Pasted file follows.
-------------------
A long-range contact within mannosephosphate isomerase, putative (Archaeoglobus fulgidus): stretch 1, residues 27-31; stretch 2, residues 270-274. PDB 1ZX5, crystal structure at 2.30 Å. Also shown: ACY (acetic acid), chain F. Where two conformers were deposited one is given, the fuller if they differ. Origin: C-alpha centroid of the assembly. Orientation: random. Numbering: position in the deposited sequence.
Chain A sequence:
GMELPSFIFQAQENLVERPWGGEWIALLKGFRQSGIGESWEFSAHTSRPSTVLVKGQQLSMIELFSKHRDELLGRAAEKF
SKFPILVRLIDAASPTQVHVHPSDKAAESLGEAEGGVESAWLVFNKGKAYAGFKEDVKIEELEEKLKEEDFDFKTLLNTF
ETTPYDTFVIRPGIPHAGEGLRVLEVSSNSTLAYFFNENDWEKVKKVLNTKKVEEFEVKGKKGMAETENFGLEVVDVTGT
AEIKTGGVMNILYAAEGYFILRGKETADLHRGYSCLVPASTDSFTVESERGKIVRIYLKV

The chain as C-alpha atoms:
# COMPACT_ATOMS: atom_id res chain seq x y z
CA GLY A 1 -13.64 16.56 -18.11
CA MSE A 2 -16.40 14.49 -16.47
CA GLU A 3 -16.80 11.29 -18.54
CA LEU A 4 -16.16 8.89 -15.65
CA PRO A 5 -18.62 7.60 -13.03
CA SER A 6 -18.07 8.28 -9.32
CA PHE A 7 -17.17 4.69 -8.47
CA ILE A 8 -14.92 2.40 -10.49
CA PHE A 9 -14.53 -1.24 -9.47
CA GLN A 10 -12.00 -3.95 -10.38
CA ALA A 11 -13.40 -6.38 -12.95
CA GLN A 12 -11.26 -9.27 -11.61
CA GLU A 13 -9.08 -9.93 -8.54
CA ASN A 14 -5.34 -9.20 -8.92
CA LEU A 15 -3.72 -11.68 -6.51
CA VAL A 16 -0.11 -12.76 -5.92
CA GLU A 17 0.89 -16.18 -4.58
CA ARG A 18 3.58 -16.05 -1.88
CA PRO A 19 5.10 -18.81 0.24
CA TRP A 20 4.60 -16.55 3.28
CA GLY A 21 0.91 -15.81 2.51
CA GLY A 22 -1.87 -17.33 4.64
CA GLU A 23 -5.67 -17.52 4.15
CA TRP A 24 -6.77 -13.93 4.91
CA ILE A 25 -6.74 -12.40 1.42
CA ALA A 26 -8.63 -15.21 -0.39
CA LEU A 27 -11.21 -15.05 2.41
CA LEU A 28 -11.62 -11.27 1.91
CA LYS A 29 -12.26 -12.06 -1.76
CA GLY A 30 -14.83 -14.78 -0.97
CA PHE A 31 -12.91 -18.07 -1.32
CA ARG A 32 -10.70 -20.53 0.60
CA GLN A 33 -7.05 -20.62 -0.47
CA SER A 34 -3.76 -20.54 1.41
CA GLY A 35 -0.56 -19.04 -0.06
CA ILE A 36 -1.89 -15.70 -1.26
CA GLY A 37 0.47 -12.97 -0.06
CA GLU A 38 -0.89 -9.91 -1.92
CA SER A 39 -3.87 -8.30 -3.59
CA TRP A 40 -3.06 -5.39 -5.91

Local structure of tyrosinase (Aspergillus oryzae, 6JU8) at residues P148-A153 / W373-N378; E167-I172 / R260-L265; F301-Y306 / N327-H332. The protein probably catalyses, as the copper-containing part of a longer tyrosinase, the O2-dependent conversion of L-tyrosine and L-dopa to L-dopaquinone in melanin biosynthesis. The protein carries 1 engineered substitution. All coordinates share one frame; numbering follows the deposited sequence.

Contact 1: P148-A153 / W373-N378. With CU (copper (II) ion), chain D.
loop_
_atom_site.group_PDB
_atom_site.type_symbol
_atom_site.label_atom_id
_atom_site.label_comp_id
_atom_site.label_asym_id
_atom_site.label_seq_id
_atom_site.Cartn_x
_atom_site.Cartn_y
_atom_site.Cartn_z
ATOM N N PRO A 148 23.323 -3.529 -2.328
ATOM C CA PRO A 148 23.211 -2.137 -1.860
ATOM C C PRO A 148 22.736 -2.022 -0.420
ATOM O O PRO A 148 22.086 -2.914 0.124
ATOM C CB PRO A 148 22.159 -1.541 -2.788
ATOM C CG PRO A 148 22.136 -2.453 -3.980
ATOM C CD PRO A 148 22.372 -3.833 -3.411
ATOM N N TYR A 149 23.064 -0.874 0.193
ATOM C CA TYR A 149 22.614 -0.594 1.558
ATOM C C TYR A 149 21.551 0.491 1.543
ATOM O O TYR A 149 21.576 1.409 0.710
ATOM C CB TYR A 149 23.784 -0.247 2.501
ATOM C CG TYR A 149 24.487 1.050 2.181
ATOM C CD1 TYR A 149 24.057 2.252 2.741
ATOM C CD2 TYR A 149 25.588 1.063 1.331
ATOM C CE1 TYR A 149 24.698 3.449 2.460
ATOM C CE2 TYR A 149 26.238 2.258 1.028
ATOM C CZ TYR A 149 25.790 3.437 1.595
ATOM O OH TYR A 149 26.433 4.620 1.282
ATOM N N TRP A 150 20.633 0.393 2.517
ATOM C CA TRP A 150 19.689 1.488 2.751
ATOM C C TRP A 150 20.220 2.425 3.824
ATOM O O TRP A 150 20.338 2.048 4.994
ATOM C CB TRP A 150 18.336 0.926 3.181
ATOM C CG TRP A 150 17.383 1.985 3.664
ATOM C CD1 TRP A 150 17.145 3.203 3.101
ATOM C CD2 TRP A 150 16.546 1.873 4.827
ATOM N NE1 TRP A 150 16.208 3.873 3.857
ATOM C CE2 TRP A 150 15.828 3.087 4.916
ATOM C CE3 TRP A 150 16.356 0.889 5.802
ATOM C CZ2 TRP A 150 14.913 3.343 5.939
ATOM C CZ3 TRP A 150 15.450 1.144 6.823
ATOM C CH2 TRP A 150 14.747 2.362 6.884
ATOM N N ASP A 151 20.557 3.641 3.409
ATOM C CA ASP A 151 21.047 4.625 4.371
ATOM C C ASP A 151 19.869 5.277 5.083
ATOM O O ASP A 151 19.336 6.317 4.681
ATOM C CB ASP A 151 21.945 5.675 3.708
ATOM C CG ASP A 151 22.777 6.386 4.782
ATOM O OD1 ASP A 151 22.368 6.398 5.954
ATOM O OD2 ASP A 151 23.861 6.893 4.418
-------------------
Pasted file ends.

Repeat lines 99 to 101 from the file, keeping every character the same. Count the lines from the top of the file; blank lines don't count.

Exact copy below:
ATOM C CG ASP A 151 22.777 6.386 4.782
ATOM O OD1 ASP A 151 22.368 6.398 5.954
ATOM O OD2 ASP A 151 23.861 6.893 4.418